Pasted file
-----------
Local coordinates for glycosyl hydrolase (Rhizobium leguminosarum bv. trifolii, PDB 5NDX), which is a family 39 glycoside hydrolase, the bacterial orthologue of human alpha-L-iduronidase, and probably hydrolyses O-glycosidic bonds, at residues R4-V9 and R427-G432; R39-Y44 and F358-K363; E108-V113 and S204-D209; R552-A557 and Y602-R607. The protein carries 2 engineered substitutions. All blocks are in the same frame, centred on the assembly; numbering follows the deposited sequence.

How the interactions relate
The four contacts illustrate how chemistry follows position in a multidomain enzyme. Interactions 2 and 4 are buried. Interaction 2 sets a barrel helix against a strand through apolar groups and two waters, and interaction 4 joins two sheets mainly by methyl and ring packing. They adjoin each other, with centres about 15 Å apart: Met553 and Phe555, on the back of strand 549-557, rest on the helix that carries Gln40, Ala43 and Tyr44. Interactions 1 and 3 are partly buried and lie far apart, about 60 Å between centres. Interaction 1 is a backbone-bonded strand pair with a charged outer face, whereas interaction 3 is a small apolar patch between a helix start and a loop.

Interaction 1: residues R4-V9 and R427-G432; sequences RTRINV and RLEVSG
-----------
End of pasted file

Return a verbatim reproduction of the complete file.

Local coordinates for glycosyl hydrolase (Rhizobium leguminosarum bv. trifolii, PDB 5NDX), which is a family 39 glycoside hydrolase, the bacterial orthologue of human alpha-L-iduronidase, and probably hydrolyses O-glycosidic bonds, at residues R4-V9 and R427-G432; R39-Y44 and F358-K363; E108-V113 and S204-D209; R552-A557 and Y602-R607. The protein carries 2 engineered substitutions. All blocks are in the same frame, centred on the assembly; numbering follows the deposited sequence.

How the interactions relate
The four contacts illustrate how chemistry follows position in a multidomain enzyme. Interactions 2 and 4 are buried. Interaction 2 sets a barrel helix against a strand through apolar groups and two waters, and interaction 4 joins two sheets mainly by methyl and ring packing. They adjoin each other, with centres about 15 Å apart: Met553 and Phe555, on the back of strand 549-557, rest on the helix that carries Gln40, Ala43 and Tyr44. Interactions 1 and 3 are partly buried and lie far apart, about 60 Å between centres. Interaction 1 is a backbone-bonded strand pair with a charged outer face, whereas interaction 3 is a small apolar patch between a helix start and a loop.

Interaction 1: residues R4-V9 and R427-G432; sequences RTRINV and RLEVSG